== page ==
Pillar 1: Strong Domestic Household Consumption
Consumption spending has long been one of the most (if not the most) important pillars of the Philippine economy. In fact — historically, household final consumption expenditure has accounted for roughly 70% of the country’s total GDP. As such, consumption growth is still key to the overall economy’s growth.
Domestic household final consumption expenditure (HFCE) is expected to remain strong and will be driven by three main factors for the coming years:
1. Rising levels of disposable income. Annual per capita income is expected to reach $5,000 (₱270,000) by 2030.
2. Strong OFW dollar remittances. In the first five months of 2019, Overseas Filipino remittances reached $13.7 billion (₱712 billion).
3. Stable levels of inflation. Inflation has settled to 2.4% in July 2019, which is well within the 2% to 4% threshold set by the Banko Sentral ng Pilipinas (BSP).
Pillar 2: Accelerated Government Spending
During a recent press conference, National Economic and Development Authority (NEDA) Secretary Ernesto Pernia claimed that Philippine economic growth would have reached 6.5% in the first half of 2019, had the General Appropriations Act (GAA) been passed on time (SEE: Economic growth slows further in Q2, CNN Philippines). Some analysts see this statement as a good sign that the Philippine economy will get back on track once government spending picks up within the year and in the coming years.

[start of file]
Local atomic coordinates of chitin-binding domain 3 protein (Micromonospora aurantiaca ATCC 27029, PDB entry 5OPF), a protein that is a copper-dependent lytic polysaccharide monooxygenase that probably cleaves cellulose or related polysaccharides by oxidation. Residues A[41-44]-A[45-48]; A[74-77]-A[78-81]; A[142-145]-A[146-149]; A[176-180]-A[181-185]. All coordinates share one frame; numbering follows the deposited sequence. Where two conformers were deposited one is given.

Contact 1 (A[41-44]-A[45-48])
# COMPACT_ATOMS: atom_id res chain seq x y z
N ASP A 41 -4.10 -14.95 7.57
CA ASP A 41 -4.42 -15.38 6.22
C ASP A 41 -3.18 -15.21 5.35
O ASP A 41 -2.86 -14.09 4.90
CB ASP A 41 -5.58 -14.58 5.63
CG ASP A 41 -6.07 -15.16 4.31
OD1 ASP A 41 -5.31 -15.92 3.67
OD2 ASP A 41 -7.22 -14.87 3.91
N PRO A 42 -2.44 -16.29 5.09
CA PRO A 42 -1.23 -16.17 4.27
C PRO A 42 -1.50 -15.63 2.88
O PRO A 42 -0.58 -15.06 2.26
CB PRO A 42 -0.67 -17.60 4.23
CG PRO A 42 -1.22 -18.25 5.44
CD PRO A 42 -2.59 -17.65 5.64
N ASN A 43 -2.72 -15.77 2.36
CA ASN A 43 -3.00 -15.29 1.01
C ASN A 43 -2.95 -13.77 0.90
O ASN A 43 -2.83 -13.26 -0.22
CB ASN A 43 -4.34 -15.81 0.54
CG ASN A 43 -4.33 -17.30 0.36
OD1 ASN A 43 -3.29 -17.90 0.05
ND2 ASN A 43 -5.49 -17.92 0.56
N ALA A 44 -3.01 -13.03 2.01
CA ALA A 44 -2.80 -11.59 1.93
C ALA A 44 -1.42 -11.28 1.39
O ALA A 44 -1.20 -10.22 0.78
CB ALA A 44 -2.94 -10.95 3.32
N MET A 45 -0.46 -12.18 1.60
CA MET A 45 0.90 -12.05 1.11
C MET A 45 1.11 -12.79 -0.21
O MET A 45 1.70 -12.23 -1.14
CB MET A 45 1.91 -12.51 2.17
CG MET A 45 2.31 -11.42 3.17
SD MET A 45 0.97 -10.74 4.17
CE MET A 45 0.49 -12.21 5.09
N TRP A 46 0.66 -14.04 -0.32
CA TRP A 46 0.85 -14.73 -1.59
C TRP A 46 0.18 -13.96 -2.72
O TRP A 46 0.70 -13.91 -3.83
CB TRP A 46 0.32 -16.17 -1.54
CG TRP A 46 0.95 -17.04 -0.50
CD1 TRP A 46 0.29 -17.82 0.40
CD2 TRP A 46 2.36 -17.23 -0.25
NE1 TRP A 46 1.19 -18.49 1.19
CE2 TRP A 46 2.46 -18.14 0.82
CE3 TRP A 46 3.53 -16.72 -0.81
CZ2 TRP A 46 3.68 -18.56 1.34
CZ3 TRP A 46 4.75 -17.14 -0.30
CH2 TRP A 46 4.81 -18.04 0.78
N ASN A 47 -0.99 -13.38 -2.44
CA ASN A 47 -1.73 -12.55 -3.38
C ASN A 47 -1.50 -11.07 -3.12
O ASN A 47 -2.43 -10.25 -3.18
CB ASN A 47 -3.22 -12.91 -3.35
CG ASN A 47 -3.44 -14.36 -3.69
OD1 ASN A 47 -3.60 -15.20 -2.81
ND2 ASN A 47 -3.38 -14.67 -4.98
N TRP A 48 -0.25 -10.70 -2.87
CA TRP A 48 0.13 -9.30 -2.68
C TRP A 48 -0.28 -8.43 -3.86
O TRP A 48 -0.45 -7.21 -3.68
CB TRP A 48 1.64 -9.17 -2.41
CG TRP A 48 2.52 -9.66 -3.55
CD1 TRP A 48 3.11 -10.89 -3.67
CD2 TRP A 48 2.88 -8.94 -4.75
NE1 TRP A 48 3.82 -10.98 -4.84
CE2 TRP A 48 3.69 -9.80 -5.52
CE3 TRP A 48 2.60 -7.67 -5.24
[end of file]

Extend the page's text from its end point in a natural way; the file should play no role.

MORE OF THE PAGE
Moving forward, the Department of Budget and Management (DBM) is working hard to ensure that the budget for 2020 will not have the same fate as the 2019 budget. In fact — as early as the first week of August, the proposed 2020 budget, which is estimated to be worth more than ₱4 trillion, has already been approved by President Duterte (SEE: Duterte approves proposed P 4.1 T national budget for 2020, ABS CBN News). The bill will then be submitted to Congress for approval. Given the fact that the President controls the supermajority in both the House and the Senate, it is reasonable to assume that there will be no delays in the upcoming year’s budget.
Pillar 3: Robust Private Sector Investment
Staying true to his word, Banko Sentral ng Pilipinas (BSP) Governor Benjamin Diokno once again cut the policy rates by another 25 basis points (from 4.50% to 4.25%) — just three months after slashing the rates by 25 basis points last May. This move is in line with previous promises of Diokno to inject some much needed liquidity into the market by easing up the BSP’s macroeconomic policies (SEE: BSP cuts key rates; more to come in the near future, PropertyAccess).
The liquidity generated by these successive rate cuts is expected to drive down interest rates, which — in turn — will stimulate private investment.